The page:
‘A Thousand Ships’ by Natalie Haynes

Natalie Haynes’ most recent novel, A Thousand Ships, is a retelling of the Trojan War from an all-female persepective — in much the same vein as Madeline Miller’s Circe, written from the perspective of the witch goddess from The Odyssey, and Pat Barker’s The Silence of the Girls, told chiefly by the Iliad’s Trojan queen Briseis.

From the description:

This was never the story of one woman, or two. It was the story of all of them…

In the middle of the night, Creusa wakes to find her beloved Troy engulfed in flames. Ten seemingly endless years of brutal conflict between the Greeks and the Trojans are over, and the Greeks are victorious. Over the next few hours, the only life she has ever known will turn to ash…

The devastating consequences of the fall of Troy stretch from Mount Olympus to Mount Ida, from the citadel of Troy to the distant Greek islands, and across oceans and sky in between. These are the stories of the women embroiled in that legendary war and its terrible aftermath, as well as the feud and the fatal decisions that started it all…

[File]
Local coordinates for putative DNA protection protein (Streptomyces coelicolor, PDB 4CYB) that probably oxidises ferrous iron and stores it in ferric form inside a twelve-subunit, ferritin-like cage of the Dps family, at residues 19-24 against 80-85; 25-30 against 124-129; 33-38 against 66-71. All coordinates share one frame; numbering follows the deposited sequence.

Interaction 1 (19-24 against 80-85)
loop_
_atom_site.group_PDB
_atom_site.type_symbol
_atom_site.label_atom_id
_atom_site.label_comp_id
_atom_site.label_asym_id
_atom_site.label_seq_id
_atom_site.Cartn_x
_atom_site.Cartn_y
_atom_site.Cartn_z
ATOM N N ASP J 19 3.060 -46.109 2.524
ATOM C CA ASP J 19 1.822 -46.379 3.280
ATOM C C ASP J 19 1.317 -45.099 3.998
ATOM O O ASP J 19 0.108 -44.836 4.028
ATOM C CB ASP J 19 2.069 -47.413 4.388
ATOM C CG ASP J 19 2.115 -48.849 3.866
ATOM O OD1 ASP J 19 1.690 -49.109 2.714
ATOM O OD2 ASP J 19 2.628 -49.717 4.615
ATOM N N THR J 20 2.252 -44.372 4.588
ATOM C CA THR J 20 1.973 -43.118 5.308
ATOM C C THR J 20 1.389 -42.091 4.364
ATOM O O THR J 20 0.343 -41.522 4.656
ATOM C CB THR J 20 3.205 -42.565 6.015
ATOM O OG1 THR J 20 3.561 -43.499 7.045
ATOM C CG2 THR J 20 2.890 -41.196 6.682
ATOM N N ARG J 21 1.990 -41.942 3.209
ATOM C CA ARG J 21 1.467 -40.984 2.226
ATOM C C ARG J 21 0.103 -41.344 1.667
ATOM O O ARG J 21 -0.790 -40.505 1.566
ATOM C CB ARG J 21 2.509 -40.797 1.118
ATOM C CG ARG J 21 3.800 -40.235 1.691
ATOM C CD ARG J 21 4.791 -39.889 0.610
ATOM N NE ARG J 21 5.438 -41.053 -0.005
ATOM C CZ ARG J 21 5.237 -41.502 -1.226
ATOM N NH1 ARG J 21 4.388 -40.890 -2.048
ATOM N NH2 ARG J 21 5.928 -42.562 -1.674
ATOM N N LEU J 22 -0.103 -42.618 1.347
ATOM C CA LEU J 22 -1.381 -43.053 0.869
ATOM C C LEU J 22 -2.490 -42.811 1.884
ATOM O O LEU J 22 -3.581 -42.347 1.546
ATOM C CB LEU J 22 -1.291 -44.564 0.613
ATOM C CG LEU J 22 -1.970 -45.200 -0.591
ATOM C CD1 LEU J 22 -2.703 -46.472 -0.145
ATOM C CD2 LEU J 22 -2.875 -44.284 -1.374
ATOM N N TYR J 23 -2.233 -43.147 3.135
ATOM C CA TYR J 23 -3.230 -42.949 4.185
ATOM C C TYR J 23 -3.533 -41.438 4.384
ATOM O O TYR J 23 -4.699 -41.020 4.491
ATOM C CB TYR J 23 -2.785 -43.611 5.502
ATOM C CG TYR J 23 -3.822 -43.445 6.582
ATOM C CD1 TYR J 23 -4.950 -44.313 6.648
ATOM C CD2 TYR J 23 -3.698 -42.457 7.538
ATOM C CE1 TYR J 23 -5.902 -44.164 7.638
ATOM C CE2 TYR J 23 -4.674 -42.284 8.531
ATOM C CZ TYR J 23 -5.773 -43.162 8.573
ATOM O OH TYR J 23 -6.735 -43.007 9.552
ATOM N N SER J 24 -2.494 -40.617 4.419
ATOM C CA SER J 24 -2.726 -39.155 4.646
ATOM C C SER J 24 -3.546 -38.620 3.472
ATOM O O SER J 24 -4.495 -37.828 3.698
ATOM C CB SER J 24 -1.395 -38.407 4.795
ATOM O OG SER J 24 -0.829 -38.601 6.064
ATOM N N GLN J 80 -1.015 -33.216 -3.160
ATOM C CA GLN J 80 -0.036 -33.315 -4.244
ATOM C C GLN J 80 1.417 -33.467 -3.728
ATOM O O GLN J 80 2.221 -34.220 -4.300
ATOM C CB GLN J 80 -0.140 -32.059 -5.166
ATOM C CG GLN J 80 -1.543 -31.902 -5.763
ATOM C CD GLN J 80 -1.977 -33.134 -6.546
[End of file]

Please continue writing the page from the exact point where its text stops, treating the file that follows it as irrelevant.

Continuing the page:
Powerfully told from an all-female perspective, A Thousand Ships gives voices to the women, girls and goddesses who, for so long, have been silent.

Over on Goodreads, book reviewer and blogger Louise Ferrell wrote a fantastic summary about how the book draws attention to women who’ve always been relegated to the edges of the story:

The book covers the lead-up, duration and aftermath of the Trojan War, but is told entirely from the point-of-view of the women: queens, slaves, goddesses, nymphs, winners and losers (although, there’s a lot more of the latter). There are some very familiar faces, like Helen, Penelope, Aphrodite, and Hera, but there’s also a lot of lesser-known women, wives and daughters rarely given any real consideration in modern interpretations e.g. Creusa. It’s not a gender-swap, it doesn’t take acts attributed to male characters and reassign them. It’s much stronger and smarter than that. It simply works off the premise that: what if what the women went through was considered as important as the men?

I for one am loving this recent trend of feminist retellings of ancient mythology, and hope there is much more to come.

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